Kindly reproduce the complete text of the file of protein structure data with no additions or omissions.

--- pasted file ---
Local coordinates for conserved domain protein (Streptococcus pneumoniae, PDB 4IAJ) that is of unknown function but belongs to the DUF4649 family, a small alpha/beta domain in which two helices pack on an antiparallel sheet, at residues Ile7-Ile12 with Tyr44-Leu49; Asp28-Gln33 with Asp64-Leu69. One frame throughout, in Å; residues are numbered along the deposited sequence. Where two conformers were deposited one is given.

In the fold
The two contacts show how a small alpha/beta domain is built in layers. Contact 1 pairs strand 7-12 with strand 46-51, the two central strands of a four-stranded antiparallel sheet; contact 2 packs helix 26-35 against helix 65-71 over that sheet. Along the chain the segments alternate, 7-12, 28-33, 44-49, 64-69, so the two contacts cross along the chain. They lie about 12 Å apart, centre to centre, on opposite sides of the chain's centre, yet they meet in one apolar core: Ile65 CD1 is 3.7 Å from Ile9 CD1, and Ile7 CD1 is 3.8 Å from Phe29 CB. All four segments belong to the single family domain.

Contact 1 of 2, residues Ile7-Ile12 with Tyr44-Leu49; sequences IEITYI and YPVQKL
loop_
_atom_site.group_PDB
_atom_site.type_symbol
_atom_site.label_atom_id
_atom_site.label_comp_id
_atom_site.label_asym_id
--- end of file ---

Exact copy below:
Local coordinates for conserved domain protein (Streptococcus pneumoniae, PDB 4IAJ) that is of unknown function but belongs to the DUF4649 family, a small alpha/beta domain in which two helices pack on an antiparallel sheet, at residues Ile7-Ile12 with Tyr44-Leu49; Asp28-Gln33 with Asp64-Leu69. One frame throughout, in Å; residues are numbered along the deposited sequence. Where two conformers were deposited one is given.

In the fold
The two contacts show how a small alpha/beta domain is built in layers. Contact 1 pairs strand 7-12 with strand 46-51, the two central strands of a four-stranded antiparallel sheet; contact 2 packs helix 26-35 against helix 65-71 over that sheet. Along the chain the segments alternate, 7-12, 28-33, 44-49, 64-69, so the two contacts cross along the chain. They lie about 12 Å apart, centre to centre, on opposite sides of the chain's centre, yet they meet in one apolar core: Ile65 CD1 is 3.7 Å from Ile9 CD1, and Ile7 CD1 is 3.8 Å from Phe29 CB. All four segments belong to the single family domain.

Contact 1 of 2, residues Ile7-Ile12 with Tyr44-Leu49; sequences IEITYI and YPVQKL
loop_
_atom_site.group_PDB
_atom_site.type_symbol
_atom_site.label_atom_id
_atom_site.label_comp_id
_atom_site.label_asym_id